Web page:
Tuesday, Jun 18, 2013
By Genevra Pittman
NEW YORK – Watching and routinely examining men with early, slow-growing prostate cancer is more effective and cheaper than sending them to surgery or radiation right away, according to a new study.
The findings are based on a model of 65- to 75-year-old men that takes into account costs of tests, treatment and missed work, treatment side effects, men’s quality of life and their chance of dying from prostate cancer.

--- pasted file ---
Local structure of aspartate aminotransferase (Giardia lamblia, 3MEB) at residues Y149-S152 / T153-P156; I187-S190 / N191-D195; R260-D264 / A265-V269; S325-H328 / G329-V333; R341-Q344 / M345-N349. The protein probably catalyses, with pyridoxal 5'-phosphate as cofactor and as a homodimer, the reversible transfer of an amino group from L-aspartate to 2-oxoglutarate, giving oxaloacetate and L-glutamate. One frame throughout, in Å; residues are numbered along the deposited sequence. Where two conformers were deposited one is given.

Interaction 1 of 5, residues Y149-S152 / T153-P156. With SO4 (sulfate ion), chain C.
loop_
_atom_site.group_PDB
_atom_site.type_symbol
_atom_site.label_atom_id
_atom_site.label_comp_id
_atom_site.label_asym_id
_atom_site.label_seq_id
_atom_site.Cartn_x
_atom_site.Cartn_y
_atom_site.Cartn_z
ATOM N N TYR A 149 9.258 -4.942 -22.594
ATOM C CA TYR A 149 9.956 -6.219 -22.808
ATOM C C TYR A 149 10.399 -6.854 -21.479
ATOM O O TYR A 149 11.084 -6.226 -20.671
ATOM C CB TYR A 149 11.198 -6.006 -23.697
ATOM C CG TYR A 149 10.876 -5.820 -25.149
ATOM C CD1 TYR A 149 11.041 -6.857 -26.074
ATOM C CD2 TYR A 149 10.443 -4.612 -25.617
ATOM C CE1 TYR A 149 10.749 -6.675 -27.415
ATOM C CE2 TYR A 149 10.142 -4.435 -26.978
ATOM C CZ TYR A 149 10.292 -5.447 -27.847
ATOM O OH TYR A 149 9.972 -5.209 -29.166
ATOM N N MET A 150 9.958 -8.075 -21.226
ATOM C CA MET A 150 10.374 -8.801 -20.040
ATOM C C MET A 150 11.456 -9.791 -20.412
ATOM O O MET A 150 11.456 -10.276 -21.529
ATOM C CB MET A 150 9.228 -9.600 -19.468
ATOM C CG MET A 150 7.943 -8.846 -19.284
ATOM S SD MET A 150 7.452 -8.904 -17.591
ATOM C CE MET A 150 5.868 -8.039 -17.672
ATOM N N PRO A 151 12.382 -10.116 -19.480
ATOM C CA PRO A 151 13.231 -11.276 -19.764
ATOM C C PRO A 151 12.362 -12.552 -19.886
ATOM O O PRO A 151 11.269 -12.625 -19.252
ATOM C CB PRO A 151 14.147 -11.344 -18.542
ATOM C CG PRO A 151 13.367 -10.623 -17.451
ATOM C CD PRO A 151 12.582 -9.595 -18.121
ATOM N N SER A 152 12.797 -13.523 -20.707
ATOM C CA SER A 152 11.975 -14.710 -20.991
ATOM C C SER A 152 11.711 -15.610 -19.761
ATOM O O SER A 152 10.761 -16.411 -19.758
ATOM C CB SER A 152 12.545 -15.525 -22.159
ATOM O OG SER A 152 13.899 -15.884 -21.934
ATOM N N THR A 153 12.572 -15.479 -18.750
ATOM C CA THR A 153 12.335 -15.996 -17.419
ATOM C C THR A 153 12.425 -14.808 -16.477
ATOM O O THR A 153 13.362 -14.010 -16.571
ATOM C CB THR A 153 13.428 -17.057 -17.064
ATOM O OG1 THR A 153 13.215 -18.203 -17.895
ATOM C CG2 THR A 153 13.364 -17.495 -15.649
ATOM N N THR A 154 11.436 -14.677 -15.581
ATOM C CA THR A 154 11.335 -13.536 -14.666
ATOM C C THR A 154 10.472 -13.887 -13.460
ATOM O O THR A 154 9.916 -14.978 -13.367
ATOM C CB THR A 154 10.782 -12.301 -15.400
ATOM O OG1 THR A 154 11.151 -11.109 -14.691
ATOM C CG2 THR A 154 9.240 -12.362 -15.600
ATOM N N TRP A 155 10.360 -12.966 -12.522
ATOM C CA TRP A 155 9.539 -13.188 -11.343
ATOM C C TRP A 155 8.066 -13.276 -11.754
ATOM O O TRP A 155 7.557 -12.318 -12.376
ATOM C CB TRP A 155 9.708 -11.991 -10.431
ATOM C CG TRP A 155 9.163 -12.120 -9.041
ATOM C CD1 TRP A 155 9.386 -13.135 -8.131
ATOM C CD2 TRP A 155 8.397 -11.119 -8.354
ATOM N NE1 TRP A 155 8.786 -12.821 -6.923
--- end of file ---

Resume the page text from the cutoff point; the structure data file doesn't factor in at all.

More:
“Most of the men who are diagnosed in this country these days have low-risk prostate cancer,” said Dr. Julia Hayes, who led the new study at the Dana-Farber Cancer Institute Boston.
That type of disease may never grow large or fast enough to threaten a man’s life. But treating it can cause side effects such as incontinence and impotence.
“There’s a huge group of men out there who are probably treated unnecessarily,” Hayes told Reuters Health.